DURING THE FIRST presidential debate, President Obama charged that Mitt Romney had proposed “$2 trillion in additional military spending that the military hasn’t asked for.” Though Mr. Romney didn’t contest the statement, the truth is more complicated. Mr. Romney is proposing to fully fund the four-year plan laid out by the Defense Department, and Mr. Obama’s former defense secretary, Robert M. Gates, in 2010. Mr. Obama scrapped that scheme this year to cut $500 billion from the Pentagon over a decade.
Mr. Romney would restore that funding as well as an earlier round of cuts by Mr. Obama; he would also establish “a goal” of spending 4 percent of GDP annually on defense, compared to about 3.5 percent in Mr. Obama’s latest budget. A gradual increase to 4 percent over 10 years would yield the $2 trillion figure Mr. Obama cited. In historical context, that’s not a big number: During the Cold War, defense spending averaged more than 6 percent of GDP.
Administration officials argue that defense spending is better measured by needs than by an arbitrary percentage of the economy. True enough; but then, the United States has been pressing its NATO partners for years to commit to just such a GDP percentage. The point is to ensure that military preparedness is not sacrificed to fund more popular programs. By cutting defense while resisting serious reforms of Medicare and Social Security, Mr. Obama is doing just the opposite.
What would Mr. Romney’s added money buy? He says he would reverse the 100,000 cut in military personnel Mr. Obama is planning, which would take the Army and Marines back to where they were in 2001. He would increase Navy shipbuilding from nine to 15 vessels annually, and he would invest more in missile defense. James Jay Carafano, a defense expert at the conservative Heritage Foundation, calculates that by meeting the 4 percent target Mr. Romney could increase the Navy to the 346 ships recommended by a bipartisan, congressionally appointed panel that reviewed the Pentagon’s 2010 plan — compared to 263 ships under Mr. Obama’s budget.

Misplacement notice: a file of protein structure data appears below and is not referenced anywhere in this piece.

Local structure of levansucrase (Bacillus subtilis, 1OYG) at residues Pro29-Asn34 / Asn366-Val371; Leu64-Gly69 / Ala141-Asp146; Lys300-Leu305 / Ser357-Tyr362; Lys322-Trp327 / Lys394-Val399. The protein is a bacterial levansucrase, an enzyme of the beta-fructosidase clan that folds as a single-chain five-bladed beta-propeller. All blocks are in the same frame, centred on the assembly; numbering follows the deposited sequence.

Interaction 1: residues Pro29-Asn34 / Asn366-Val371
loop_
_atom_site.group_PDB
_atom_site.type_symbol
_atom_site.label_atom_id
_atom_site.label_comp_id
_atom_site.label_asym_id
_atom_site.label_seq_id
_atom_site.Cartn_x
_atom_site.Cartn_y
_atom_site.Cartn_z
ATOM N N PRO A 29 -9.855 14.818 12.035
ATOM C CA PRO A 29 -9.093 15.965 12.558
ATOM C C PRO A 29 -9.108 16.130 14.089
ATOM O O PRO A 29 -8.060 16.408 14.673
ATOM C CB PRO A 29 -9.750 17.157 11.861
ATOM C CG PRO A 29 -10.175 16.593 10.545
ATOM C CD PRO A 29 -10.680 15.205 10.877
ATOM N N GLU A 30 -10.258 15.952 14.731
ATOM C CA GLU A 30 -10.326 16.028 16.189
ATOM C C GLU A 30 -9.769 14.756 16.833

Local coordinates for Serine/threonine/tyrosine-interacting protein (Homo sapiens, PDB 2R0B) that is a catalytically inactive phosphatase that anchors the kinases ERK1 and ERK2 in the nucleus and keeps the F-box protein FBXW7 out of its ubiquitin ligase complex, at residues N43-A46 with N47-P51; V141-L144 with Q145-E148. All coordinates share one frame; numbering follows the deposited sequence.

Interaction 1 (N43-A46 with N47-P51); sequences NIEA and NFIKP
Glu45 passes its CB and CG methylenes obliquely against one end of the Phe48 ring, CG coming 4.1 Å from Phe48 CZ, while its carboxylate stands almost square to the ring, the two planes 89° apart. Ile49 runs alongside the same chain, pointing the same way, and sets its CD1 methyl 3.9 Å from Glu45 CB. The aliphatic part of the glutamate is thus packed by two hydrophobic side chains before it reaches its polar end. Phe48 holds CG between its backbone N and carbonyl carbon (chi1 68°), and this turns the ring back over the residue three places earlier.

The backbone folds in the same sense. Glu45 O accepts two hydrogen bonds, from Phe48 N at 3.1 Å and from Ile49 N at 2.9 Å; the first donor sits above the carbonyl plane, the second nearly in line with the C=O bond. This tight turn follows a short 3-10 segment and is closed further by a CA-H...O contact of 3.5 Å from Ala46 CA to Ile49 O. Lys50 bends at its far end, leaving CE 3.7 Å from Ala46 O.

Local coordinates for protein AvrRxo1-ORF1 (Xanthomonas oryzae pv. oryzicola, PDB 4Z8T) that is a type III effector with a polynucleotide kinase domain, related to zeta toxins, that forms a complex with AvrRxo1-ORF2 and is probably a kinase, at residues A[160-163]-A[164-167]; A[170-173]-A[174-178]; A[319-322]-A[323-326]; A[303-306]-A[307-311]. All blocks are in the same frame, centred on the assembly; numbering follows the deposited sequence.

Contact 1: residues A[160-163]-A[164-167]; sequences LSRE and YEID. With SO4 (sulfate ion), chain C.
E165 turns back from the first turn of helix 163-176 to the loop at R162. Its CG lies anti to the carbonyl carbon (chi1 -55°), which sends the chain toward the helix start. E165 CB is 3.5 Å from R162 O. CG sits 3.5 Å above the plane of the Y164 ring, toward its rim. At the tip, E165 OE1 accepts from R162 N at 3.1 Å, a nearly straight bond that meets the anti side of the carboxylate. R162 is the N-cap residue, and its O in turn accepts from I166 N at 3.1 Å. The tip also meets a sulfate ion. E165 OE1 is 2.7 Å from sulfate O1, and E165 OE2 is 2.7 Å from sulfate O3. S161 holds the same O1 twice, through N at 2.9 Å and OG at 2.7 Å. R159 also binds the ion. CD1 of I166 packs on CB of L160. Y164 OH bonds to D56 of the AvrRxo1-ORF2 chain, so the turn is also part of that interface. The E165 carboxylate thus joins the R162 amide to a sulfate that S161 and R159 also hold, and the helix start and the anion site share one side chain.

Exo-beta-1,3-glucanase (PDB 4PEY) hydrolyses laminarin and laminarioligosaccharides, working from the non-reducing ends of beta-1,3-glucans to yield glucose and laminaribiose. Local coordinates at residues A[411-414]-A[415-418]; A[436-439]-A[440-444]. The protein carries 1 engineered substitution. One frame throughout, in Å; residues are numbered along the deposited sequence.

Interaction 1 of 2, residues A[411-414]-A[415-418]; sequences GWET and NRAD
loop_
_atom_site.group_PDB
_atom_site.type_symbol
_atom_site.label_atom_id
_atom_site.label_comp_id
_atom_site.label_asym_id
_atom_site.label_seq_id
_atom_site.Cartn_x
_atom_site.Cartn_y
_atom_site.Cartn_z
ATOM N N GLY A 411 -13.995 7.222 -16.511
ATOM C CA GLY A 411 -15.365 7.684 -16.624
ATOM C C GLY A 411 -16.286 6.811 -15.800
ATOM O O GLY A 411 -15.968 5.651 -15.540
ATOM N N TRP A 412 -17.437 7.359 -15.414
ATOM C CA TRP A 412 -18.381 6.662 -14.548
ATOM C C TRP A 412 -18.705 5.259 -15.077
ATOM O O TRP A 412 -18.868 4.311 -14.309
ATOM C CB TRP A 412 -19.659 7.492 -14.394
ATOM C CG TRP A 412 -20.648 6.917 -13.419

Mr. Obama’s cuts in personnel rest on the dubious assumption that there will be no need to fight land wars in the coming decade; while no one wishes for such wars, trends in the Middle East make that a risky bet. The shrinking Navy, in turn, is at odds with Mr. Obama’s strategy of building up forces in Asia as a hedge against a belligerent China. In all, Mr. Romney’s plan would better respond to U.S. strategic needs, if a responsible way could be found to pay for it.
As both candidates have acknowledged, large savings could be made in the Pentagon’s civilian administration and contracting — not to speak of soaring salary and benefit costs, which take 30 percent of the defense budget. But Mr. Romney would have to find hundreds of billions of dollars to fund the 2010 Pentagon wish list, and much more for the 4 percent goal. Given his unwillingness to contemplate tax increases or other revenue measures, military spending is one more area where Mr. Romney’s math doesn’t add up.